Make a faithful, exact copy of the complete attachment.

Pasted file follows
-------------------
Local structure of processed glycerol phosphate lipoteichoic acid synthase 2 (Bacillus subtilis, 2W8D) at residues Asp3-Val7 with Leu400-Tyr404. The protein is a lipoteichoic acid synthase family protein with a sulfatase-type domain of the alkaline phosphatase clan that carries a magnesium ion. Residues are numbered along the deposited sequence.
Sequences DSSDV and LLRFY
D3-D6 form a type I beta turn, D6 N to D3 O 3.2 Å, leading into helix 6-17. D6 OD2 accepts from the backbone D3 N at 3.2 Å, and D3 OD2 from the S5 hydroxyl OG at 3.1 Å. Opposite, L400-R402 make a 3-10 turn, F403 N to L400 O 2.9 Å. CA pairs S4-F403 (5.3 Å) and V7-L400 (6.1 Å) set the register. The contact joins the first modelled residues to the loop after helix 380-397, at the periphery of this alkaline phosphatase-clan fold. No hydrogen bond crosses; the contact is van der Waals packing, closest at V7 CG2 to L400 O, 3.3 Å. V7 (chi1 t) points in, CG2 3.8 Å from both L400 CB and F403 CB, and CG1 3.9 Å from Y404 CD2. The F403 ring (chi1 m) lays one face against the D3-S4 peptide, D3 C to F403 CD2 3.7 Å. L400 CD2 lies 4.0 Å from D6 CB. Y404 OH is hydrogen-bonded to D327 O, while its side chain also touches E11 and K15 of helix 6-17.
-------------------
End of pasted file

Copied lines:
Local structure of processed glycerol phosphate lipoteichoic acid synthase 2 (Bacillus subtilis, 2W8D) at residues Asp3-Val7 with Leu400-Tyr404. The protein is a lipoteichoic acid synthase family protein with a sulfatase-type domain of the alkaline phosphatase clan that carries a magnesium ion. Residues are numbered along the deposited sequence.
Sequences DSSDV and LLRFY
D3-D6 form a type I beta turn, D6 N to D3 O 3.2 Å, leading into helix 6-17. D6 OD2 accepts from the backbone D3 N at 3.2 Å, and D3 OD2 from the S5 hydroxyl OG at 3.1 Å. Opposite, L400-R402 make a 3-10 turn, F403 N to L400 O 2.9 Å. CA pairs S4-F403 (5.3 Å) and V7-L400 (6.1 Å) set the register. The contact joins the first modelled residues to the loop after helix 380-397, at the periphery of this alkaline phosphatase-clan fold. No hydrogen bond crosses; the contact is van der Waals packing, closest at V7 CG2 to L400 O, 3.3 Å. V7 (chi1 t) points in, CG2 3.8 Å from both L400 CB and F403 CB, and CG1 3.9 Å from Y404 CD2. The F403 ring (chi1 m) lays one face against the D3-S4 peptide, D3 C to F403 CD2 3.7 Å. L400 CD2 lies 4.0 Å from D6 CB. Y404 OH is hydrogen-bonded to D327 O, while its side chain also touches E11 and K15 of helix 6-17.